Of the 10 sensors, 2 were HOBO sensors and the remaining 8 were prototypes developed by ISeeChange and their partners as part of a multi-community heat mapping initiative led by the organization. While the HOBO data will need to be retrieved manually, the remaining sensors transmit data real-time via a gateway hub located at Angela’s house. Pending a platform upgrade (in progress as of November 2019) this information will be visible on and its suite of mobile apps for use by the community in real time. Community members will be able to monitor and compare the heat and humidity at different points in the community real-time using the web interface. Because of the nature of’s platform, community members will also be invited and encouraged to contribute their lived experiences alongside this data to present a rounded, nuanced story of heat, trees, and community health.

In addition to community engagement and empowerment through awareness regarding heat in the community and ability to share a narrative regarding that heat, the data from the sensor network will also support Healthy Community Services tree planting efforts. Data over time comparing the difference on the street between young and mature trees – and locations where no trees are present – will contribute to the community organization’s efforts to fundraise and secure donations of additional trees.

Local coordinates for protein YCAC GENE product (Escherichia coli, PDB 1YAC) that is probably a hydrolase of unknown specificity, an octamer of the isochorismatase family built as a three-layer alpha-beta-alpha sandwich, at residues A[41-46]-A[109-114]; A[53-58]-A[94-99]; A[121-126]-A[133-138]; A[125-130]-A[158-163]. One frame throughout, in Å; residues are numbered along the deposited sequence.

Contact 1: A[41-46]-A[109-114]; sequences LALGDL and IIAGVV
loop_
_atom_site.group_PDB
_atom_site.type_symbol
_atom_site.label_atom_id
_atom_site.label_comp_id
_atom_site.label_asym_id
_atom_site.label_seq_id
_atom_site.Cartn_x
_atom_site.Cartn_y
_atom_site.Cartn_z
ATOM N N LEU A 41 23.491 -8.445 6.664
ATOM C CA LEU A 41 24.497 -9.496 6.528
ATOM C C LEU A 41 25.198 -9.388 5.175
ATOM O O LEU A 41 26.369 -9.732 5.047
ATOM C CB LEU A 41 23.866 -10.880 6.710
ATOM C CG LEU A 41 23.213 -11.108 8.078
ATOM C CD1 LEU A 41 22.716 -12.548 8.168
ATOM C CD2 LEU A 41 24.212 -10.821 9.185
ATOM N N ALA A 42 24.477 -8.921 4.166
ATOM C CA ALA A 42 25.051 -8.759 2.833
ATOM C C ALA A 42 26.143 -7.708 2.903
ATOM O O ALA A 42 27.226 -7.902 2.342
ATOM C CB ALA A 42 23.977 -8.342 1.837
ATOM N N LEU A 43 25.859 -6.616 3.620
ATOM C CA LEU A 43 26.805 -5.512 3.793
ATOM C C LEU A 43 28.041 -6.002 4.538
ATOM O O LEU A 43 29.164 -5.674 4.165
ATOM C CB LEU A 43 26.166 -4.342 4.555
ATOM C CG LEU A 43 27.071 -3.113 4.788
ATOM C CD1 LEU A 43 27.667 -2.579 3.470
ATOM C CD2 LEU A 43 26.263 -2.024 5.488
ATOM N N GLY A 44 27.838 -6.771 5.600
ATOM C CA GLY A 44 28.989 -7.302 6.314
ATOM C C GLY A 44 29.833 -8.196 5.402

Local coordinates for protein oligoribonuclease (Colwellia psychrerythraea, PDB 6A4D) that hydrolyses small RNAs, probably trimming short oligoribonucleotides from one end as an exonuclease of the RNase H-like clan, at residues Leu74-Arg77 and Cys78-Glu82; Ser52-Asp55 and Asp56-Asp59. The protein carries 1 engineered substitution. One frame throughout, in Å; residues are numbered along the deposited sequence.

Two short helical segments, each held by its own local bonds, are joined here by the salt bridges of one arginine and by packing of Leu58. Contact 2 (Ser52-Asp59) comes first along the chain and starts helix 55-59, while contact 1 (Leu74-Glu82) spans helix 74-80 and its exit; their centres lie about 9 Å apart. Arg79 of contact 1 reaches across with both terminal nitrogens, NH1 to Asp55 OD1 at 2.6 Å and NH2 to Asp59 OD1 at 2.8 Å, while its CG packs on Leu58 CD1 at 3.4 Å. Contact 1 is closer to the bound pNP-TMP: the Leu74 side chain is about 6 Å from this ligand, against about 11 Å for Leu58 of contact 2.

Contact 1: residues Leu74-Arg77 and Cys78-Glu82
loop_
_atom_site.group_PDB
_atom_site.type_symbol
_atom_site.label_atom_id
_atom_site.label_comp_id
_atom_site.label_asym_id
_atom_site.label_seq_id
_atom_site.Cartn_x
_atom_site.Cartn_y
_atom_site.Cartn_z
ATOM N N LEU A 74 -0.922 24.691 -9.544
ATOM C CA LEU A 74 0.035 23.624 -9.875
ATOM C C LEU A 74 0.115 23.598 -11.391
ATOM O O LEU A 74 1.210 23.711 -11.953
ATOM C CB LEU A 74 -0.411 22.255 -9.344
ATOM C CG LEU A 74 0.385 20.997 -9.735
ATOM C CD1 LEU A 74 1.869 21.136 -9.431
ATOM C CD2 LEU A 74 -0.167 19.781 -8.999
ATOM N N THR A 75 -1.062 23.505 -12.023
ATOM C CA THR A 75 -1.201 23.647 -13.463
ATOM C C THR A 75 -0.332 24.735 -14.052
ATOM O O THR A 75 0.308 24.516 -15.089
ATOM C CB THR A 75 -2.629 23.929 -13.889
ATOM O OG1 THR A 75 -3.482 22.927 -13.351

Julia (center) and ISeeChange staff after the successful installation of a heat sensor

What Comes Next

Upcoming plans for this team include:

  • Observation and communication of data from the sensor network over the next year (All; Julia, Brian and Evan will be leading the analysis and handling of raw data)
  • Development of a manuscript to document and share the methodology developed for the community survey. The team feels that this effort will help other community-scientist teams conduct similar work. (Led by Derek and Amy)
  • Pursuing additional funding to continue the existing monitoring and extend the network further (All)
  • Cross-linking learning from the sensor deployment process and prototype development with other community heat monitoring initiatives including the Bronx and elsewhere, including other neighborhoods in New Orleans (Julia/ISeeChange).



Things that contributed to their success:

  • The team did an exceptional job of recognizing and organizing the contributions of multiple partners and navigating the nuances (and sometimes quirks) of their home institutions. The project team operated within community, nonprofit organizations, universities and the federal government
  • Early on, Derek took responsibility for taking notes and distributing agendas for monthly calls. His facilitation and record-keeping ensured that each project component was discussed at team meetings and that everyone had notes and a shared document storage space.
  • The team effort to procure funding (this is ongoing) was likewise an important factor in the success of the project. These funds enabled us to conduct the surveys and install the heat monitoring units